Dealing with disasters

Despite the political instability experienced by the Middle East in the past few years, disaster recovery occupies a lowly position on most IT managers’ agendas. However, for those yet to deploy such solutions, there appears to be a new option available to them. Rather than building mirror centres themselves, end users can now outsource their requirements to a third party, thereby cutting costs while gaining the protection they need.

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By  Patrick Phelvin Published  April 1, 2004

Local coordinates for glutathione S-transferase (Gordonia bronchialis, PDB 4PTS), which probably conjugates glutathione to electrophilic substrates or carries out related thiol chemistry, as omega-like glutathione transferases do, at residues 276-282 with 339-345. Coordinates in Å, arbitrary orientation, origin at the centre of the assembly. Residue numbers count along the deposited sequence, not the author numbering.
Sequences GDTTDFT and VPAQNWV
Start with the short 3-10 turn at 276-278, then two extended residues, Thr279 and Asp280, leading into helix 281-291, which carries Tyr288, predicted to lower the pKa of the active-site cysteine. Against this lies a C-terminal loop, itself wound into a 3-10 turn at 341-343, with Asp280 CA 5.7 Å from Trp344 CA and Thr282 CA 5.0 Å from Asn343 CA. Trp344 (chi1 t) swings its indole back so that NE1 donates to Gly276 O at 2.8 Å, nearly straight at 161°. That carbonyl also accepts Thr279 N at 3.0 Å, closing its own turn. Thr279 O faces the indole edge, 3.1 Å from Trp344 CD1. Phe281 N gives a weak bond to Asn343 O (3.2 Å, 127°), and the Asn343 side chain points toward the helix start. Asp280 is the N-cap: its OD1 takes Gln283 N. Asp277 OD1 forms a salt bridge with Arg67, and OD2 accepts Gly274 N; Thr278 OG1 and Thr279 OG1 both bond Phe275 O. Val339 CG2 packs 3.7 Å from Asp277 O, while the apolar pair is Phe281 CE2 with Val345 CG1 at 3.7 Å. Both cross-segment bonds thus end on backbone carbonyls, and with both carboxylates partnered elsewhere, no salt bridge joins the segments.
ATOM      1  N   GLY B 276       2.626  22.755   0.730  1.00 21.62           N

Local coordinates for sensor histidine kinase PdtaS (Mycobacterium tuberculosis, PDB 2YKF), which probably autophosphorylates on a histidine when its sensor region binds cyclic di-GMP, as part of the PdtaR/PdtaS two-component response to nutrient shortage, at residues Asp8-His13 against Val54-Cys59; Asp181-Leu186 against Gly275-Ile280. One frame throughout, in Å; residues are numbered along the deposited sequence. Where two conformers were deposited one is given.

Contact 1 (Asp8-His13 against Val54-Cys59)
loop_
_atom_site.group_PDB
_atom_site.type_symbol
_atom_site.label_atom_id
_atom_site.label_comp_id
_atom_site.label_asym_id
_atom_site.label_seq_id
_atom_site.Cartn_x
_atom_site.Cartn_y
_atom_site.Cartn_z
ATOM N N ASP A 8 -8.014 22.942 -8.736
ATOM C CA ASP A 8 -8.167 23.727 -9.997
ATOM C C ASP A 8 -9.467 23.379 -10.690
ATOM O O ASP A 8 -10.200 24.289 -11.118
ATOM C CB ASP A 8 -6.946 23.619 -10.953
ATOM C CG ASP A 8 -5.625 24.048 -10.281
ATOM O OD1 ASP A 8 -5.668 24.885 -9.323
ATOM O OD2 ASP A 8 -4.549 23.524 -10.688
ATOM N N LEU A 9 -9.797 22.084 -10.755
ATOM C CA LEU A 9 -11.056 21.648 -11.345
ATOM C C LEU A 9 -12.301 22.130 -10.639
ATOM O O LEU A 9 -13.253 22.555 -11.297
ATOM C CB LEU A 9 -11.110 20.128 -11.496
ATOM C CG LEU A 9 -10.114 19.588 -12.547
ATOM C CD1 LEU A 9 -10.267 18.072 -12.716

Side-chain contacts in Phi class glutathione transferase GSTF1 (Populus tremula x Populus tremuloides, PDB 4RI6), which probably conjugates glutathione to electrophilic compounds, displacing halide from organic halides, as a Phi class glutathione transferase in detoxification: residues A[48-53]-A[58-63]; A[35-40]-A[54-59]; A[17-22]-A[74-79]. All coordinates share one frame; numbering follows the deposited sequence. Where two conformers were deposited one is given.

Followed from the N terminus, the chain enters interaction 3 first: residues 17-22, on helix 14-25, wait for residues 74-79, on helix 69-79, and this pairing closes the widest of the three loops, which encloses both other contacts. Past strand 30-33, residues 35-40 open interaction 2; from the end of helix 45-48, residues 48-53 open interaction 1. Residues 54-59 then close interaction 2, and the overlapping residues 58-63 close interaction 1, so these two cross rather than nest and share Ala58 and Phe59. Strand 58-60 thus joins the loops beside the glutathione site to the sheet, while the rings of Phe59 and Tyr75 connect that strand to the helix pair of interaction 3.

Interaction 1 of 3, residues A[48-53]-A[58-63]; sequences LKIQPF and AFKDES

|~|amin_M.jpg|~|Local organisations can lower their costs by outsourcing their disaster recovery requirements, says EMC’s Mohammed Amin.|~|A growing number of enterprises from around the Middle East are beginning to invest in the additional hardware, software and services required to create full disaster recovery solutions that provide them with the redundancy and back up they require to see them through minor mishaps such as power outages and full scale emergencies. A number of factors have encouraged this trend, from the ongoing political instability of the region through to simple market maturity. “The appreciation of what can go wrong and how this impacts on the business is driving disaster recovery adoption. For example, in Saudi Arabia, companies have been operating on a comfort level for the past 15-20 years but now there are more dependencies on the outside world and they can see how the internal situation is developing, they can see how a business can be totally wiped out due to a single incident and they are investing in disaster recovery accordingly,” says Noman Qadir, director of services & education, Computer Associates Middle East (CA-ME). “Over the last 12 months all the major government departments [in Saudi] have been investing large sums in disaster recovery policies and procedures and they have spent the major part the budget on back up storage systems and security,” adds Vernon Fryer, head of information security at Information Management Technologies (IMT). The Kingdom is not alone in ramping up its disaster recover activities and both the UAE and Oman have played host to large implementations in the past few months. Two of these have been carried out by Gulf Business Machines (GBM), which completed a full disaster recovery project at Oman Arab Bank (OAB) at the start of the year and has since finished creating a completely redundant IT infrastructure at Al Futtaim Group. The OAB solution not only protects the finance house against unplanned downtime but also acts as its core-banking network over which it can run both its existing and future applications. Comprising a customised local area network (LAN) and wide area network (WAN) stacked with Cisco products and a number of IBM servers, the solution has removed any single point of failure for the finance house and ensured OAB’s 500-plus users can access the data they require to service customers more effectively. Although the Central Bank of Oman’s mandate that all banks in the Sultanate should investigate some sort of disaster recovery solution spurred OAB towards its implementation, the bank’s desire to create a sound infrastructure for its applications and branches was the key driver behind the project. “The Central Bank of Oman has asked all Omani banks to think about disaster recovery. However, that was not the major force for us. The main reason is that OAB is the leader in corporate services and we have to have business continuity to make our systems available all of the time,” explains Hassan Abdel-Ali, IT consultant to the CEO at OAB. Although OAB has yet to experience a disaster, it knows its infrastructure is capable of accommodating any unplanned downtime as it has already carried out two live disaster recovery executions with GBM. “We have done two tests so far and it [the solution] worked on both occasions. We even carried out one test at a peak time and the switch over for the application, the servers and so on, was just 15 seconds,” says Abdel-Ali. At Al Futtaim Group, GBM built both a production and disaster recovery data centre. The former contains a highly available database cluster made up of IBM eServer pSeries 690 and 670 servers, Enterprise Storage Server 800 servers, six eServer pSeries 630 application servers and Tivoli Storage Manager, plus a 3584 Tape Library for backup. The disaster recovery site also comprises an IBM eServer pSeries 670 server and six IBM eServer pSeries 630 servers, along with a 3584 Tape Library and Tivoli Storage Manager for backup. Each site also has a high-speed Cisco switched network based on 6509 switches and the two data centres are connected using high-speed 7200 Cisco WAN routers and leased lines. The entire infrastructure has been designed to be highly available with no single point of failure, as in the case of a site outage the infrastructure will be switched over to run from the disaster recovery site. “This solution offers Al Futtaim a robust and highly available 24 x 7 environment to run its businesses and its critical trading business operations, such as logistics, will become operational around the clock,” says Ronald Franckaert, CIO, Al Futtaim Group. “This will improve customer service levels for the group’s end customers,” he adds. ||**||Defining a need|~|vernon_M.jpg|~|Top management buy-in is often missing when it comes to disaster recovery, says IMT’s Vernon Fryer.|~|Despite the apparent interest in disaster recovery in the Kingdom and a couple of marquee implementations in Oman and the UAE, many feel that the majority of organisations in the region are still stalling when it comes to evolving data back up procedures into full scale disaster recovery projects. The reasons for this are varied, but one of the most surprising is that some market commentators feel there is actually little need for full disaster recovery solutions in the Middle East. “Most companies do not need complete disaster recovery because they can deal with it in different ways through redundancy in machines and networks,” says Trevor de la Motte, GBM’s head of projects, professional services. “In most cases users go for the redundancy option because the chance of an actual disaster occurring is extremely low,” he adds. Others agree with de la Motte and suggest that if a firm backs up its data regularly and keeps it offsite then this should be sufficient to protect most local firms from going out of business should the unthinkable occur. “There is an argument to be made for assessing the requirements and assessing the risk and viability of different solutions rather than taking an ‘off the shelf’ disaster recovery solution,” says Stefan Niemitc, data management sales manager for the South Eastern EMEA at Sun Microsystems. “For example, doing something manually can fit with the volumes of data and the distances involved,” he adds. Another factor stemming the adoption of disaster recovery is a lack of awareness. While this typically applies to smaller businesses that are less IT savvy, it can also creep into the enterprise mindset, especially in companies that have still failed to realise the value of their data. “Almost all companies can give you a detailed ledger of the spending of company assets but none can give you a figure of the value of the information they depend on,” says Fryer. “IMT has conducted audits on customer disaster recovery plans and every time we find that the lack of user education, availability of skilled personnel and top management commitment is missing,” he adds. However, even if a local firm understands the need for a disaster recovery plan and feels it is necessary to implement one, there is still the issue of cost. While some, such as OAB and Al Futtaim, have taken the expenditure in their corporate stride, others struggle to justify the cost of investing in redundant hardware and the business process/consultancy work required to create an effective disaster recovery set up. “Disaster recovery is not cheap and the solutions can be expensive… Therefore companies can find it difficult to justify the cost. As a result, they first go in for a back up solution before heading into replication before going into clustering and full disaster recovery,” says Ancel Fernandes, executive vice president of marketing & audit at STME. Another cost, and potentially the most prohibitive due to the fact that redundant hardware can still be utilised in the production environment, is the expense of transferring data between sites, especially if a proposed disaster recover site is to be located in a different country. “One of the main blocks that has come up in terms of disaster recovery is the cost of connecting two sites together. Ideally speaking, people should be using fibre, but that cost prohibitive and it is out of the budget range for most people,” says Satish Shenoy, sales manager for Veritas Software in the Middle East. “The lines are expensive and the lines are not always reliable,” confirms Mahmoud Soubra, vice president of marketing & business development at Saudi Arabian ISP Awalnet. While the expense of international data communications does vary in the region, it is widely acknowledged to be too high everywhere. The main reason for this is the monopoly status of most data carriers in the region. “In the Arab world, transferring data is only cost effective if the offices are in the same country. Once you move cross borders, because we have the bottlenecks of cross border international gateways where all the data comms traffic and voice traffic is monopolised by one single operator, the costs of leased lines is much more prohibitive,” explains Jawad Abbassi, president of Arab Advisors Group. The expense of transferring data around the region for disaster recovery purposes has already prevented some companies investing in live mirror sites. For example, Niemitc reports that one of Sun’s local oil & gas clients looked into a full solution but decided that the cost of transporting the data was too expensive to justify creating a disaster recovery centre. “The actual communications infrastructure was so expensive that it did not justify the business requirements so they are effectively using tapes and bikes,” he says. ||**||Outsourcing data recovery|~||~||~|In addition to forcing local enterprises down the path of manual disaster recovery, the expanse of transferring data between production sites and disaster recovery centres has also given rise to the introduction of outsourced disaster recovery in the Middle East. Primarily the domain of hosting companies in the region, such a solution set comprises not just hosting but additional consultation, more services and extra guarantees. For example, in Saudi Arabia, Awalnet will mirror data for its customers. Within the UAE Etisalat’s internet data centre offers disaster recovery services for its customers, as does ASP Gulf, which offers to replicate clients’ mission critical data to a secure, remote data centre in realtime for a few thousand dollars a month. “There is an advantage in terms of cost to outsourcing disaster recovery because companies that outsource their data reduce their running costs by between 30% and 40%,” says Mohammed Amin, regional manager for EMC Middle East. Another company offering outsourced disaster recovery in the region is CA-ME, which recently signed a deal with global disaster recovery outsourcer SunGard and has been pushing its services ever since. “SunGuard was looking for a partner in the Middle East because they did not want to come to the market directly at this time. They were looking for opportunities in the region that would leverage their experience of providing business continuity and disaster recovery in the region,” explains Qadir. “Outsourcing disaster recovery means there is a recovery site and the customer would have certain parts of their business that are critical placed in the disaster recovery centre and from that they would be able to recover. The difference between SunGard and other providers is that it is more focused towards both the business and the IT,” he adds. Another provider currently focusing on the business side of outsourced disaster recovery is eHosting DataFort (EHDF). While the DIC-based firm’s hosting pedigree is reasonably well established, it is also promoting other services, such as its disaster recovery consulting and hot seat provision. “Technology is only one means of creating full disaster recovery capabilities and we talk to a customer and help them identify their business critical needs and how we can address their priorities. Hosting is just one of the services we offer and we talk about more than that,” says Kuldeep Bhatnagar, director of corporate business at EHDF. “We also have mobile connectivity so users can access their data even if their building is not there. In line with this we also offer disaster recovery seats, so that users can come to our facility and access their data if they need to,” he explains. EHDF has already recruited a number of clients for its outsourced disaster recovery solution and Bhatnagar names Dubai Bank, Doha Bank and Bank Muscat as just three of the region’s banks that have availed themselves of the company’s services. Another finance company to have signed up is American Express Middle East, which is using EHDF’s disaster recover hosting and connectivity, along with its hot seats. “Our agreement [with EHDF] helps us ensure that our customers will have continuous access to their accounts in a secure manner even in the event of a disaster,” says Trevor Stokes, president & CEO of American Express Middle East. However, while CA-ME and EHDF believe the outsourced model will be a profitable one — the former predicts that the KSA market alone is worth millions of dollars while the latter is building a third data centre to handle demand — others are less convinced. For example, Sun’s Niemitc suggests the region’s longstanding aversion to handing over mission critical data to third parties will slow adoption, while STME’s Fernandes suggests a combination of poor service level agreements (SLAs) in the region and end users’ desire to retain control will also hamper uptake. “By investing in their own assets and their own people end users get full control over their own environment. Also, I’m not sure that there are the stringent SLAs available in the Middle East from these outsourcing providers that the clients can go by,” he says. Whether outsourced disaster recovery becomes the norm or local users eschew the idea and find the money necessary to build their own mirror sites, one thing is for sure: As information technology plays an increasingly key role in the day-to-day business of companies and they come to understand the true value of their data, disaster recovery of some form will become paramount. As Fernandes says: “We have a long way to go in the Middle East in terms of disaster recovery solutions and organisations have started to realise that disaster recovery is not cheap. However, they are also learning that the benefits are significant should a disaster befall an organisation.” ||**||